Why We Write

Radicchio in the garden, June 11, 2021.

This retro post is from July 16, 2012. If the Sisters of Mercy had any influence on me in the late 1960s, it was in the phrase “all for the honor and glory of God,” which, at one time, we were required to write on every school paper. In a world more connected than ever, reaching out beyond the veil of our own humanity with purpose seems as important as ever. It is not enough to believe that God is watching our every move. We must also live in society. I witnessed women making traditional lace in Morbihan. We have to get beyond the appearances of things, as comforting as they might be, as well as they might fit into a traditional world view. Hope you enjoy this recycled post.

We are isolated beings, wrapped in a veil of humanity, closer to God, or its divine essence than we realize. Such veil, metaphorical or not, is woven of delicate threads, like the lace of Morbihan, or silk from China. We could spend a lot of time marveling in its delicate needlework or shimmering surface. Yet we are compelled to reach out beyond the veil. A Cartesian view of life, if there is one.

Some say we should live our lives in the presence of God and perform all works for its honor and glory. The Sisters of Mercy taught us this and had us inscribe on each sheet of school work, words to the effect, “all for the honor and glory of God.” If God is reading this blog, my offerings may not be living up to divine standards.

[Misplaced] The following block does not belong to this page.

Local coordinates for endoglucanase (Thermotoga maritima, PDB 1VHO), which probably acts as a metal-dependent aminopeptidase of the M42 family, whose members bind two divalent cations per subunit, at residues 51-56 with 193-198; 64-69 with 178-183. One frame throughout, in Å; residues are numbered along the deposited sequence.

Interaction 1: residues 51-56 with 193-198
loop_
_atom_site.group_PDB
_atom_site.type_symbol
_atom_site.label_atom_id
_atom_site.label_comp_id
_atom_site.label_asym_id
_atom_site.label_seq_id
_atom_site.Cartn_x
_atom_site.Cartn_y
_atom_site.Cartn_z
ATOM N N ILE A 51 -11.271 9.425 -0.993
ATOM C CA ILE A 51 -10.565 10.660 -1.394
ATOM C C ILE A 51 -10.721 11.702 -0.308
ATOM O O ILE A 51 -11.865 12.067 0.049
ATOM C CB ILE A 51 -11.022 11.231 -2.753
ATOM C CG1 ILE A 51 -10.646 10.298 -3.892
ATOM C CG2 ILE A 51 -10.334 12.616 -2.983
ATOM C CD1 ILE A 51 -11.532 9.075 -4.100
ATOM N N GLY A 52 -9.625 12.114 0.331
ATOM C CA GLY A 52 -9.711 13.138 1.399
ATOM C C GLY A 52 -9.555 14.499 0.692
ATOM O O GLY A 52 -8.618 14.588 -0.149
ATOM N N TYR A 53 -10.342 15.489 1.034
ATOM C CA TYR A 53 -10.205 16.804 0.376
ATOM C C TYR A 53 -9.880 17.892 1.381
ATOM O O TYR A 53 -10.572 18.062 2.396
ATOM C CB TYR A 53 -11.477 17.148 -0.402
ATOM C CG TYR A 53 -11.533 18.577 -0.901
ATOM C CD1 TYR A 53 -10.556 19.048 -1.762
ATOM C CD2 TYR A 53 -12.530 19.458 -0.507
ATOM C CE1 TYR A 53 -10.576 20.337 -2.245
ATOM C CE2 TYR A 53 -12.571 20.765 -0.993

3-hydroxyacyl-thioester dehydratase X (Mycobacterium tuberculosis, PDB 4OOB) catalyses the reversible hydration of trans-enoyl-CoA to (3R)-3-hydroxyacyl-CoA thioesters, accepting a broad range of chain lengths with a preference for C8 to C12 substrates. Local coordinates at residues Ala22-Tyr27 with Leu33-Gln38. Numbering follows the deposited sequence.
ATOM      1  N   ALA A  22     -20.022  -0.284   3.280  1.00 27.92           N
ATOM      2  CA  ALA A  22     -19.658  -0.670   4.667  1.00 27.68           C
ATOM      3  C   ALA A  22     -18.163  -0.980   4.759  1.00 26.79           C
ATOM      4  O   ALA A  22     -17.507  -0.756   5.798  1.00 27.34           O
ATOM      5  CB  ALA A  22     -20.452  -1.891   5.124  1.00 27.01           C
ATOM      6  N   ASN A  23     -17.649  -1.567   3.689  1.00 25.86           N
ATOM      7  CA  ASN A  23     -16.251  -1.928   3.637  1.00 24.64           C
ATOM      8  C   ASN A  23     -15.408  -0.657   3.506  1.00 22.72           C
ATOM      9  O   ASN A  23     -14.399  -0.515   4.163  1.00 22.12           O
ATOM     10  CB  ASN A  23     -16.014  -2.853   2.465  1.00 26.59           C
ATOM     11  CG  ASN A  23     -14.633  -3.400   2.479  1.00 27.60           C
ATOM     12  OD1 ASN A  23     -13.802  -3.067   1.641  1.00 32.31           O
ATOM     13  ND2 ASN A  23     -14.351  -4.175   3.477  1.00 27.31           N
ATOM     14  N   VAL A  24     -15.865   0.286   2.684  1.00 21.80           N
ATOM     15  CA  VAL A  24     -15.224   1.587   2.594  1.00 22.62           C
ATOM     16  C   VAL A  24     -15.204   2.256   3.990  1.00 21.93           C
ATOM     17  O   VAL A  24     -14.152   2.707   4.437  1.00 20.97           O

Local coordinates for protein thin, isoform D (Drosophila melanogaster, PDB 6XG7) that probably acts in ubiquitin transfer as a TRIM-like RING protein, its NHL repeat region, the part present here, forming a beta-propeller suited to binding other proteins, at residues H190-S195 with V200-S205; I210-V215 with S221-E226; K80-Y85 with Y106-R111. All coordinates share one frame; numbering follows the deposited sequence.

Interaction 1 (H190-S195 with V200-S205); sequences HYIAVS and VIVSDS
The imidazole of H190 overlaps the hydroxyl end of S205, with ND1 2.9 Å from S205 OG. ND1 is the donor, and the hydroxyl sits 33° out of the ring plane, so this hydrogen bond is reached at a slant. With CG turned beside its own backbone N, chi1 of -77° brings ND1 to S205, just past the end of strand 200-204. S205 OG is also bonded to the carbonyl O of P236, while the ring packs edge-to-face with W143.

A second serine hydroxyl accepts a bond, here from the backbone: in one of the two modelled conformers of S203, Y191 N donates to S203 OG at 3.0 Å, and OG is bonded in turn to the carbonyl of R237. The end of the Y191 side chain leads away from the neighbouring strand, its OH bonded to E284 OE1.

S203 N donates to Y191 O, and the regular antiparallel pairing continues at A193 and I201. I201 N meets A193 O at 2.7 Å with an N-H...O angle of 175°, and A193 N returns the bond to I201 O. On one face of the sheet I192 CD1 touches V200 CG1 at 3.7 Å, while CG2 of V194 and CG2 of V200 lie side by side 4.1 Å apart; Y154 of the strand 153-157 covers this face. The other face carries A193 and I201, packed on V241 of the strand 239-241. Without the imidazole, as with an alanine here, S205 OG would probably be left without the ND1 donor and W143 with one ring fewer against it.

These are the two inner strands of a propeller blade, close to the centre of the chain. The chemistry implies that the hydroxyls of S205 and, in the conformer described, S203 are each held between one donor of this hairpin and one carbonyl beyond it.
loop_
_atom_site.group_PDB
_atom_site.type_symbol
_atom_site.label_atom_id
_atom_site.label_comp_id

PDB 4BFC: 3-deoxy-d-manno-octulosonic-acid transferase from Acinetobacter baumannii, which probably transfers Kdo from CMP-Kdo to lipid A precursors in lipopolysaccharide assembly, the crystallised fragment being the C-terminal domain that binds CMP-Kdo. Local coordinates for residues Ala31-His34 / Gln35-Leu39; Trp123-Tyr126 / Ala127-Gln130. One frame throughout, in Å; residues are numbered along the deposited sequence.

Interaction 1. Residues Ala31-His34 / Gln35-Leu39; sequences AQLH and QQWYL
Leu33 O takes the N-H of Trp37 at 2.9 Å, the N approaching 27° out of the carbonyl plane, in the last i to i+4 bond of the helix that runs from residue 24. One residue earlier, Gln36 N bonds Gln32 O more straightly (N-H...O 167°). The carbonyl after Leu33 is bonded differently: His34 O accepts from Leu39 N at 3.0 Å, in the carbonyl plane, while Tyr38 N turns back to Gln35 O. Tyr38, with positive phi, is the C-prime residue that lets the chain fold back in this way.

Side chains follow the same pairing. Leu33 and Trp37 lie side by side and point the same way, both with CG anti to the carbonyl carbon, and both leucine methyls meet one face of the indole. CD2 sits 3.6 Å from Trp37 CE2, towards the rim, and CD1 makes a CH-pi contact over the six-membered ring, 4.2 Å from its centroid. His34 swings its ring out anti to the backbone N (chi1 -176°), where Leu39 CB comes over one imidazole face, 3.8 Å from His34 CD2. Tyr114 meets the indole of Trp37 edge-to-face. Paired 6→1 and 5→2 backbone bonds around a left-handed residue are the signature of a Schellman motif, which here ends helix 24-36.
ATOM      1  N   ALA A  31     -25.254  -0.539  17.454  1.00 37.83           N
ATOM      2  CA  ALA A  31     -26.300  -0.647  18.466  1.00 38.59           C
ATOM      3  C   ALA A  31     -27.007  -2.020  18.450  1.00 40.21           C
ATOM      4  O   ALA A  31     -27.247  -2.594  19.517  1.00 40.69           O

Yet there is a compulsion to communicate, in manners crafted and on the fly. Verbally and in writing. In the silence of being, writing, especially in e-mail and on the internet, comes as a natural outlet for our need to express ourselves when other people are not around. It is difficult to accept that there is just God and me in the universe, and that I should be satisfied to live in the Presence of the Lord.

This weekend I had a conversation with a friend about everlasting life. We agreed that if the everlasting version is like the current one, the attraction is not enough to tithe and focus on the next life after this one. There is too much inequality, too much trouble today, to relish a state where our worldly problems are solved, the veil of life on earth torn and we visit with our deceased predecessors. It all seems an ill-designed nostrum for ailments that are not really ailments, but the stuff of our lives.

So we write, partly to clarify our thinking, and partly to satisfy our need to reach out to others and express the value of our lives, one life among the billions of people walking on the planet. Whether anyone reads or understands our writing is not the point, although we hope they do. The point is that if it is only me in the Divine Presence, then I am not yet convinced of the connection with the rest of humanity. Something I believe exists, and is more than a mere veil protecting me from the light of society.

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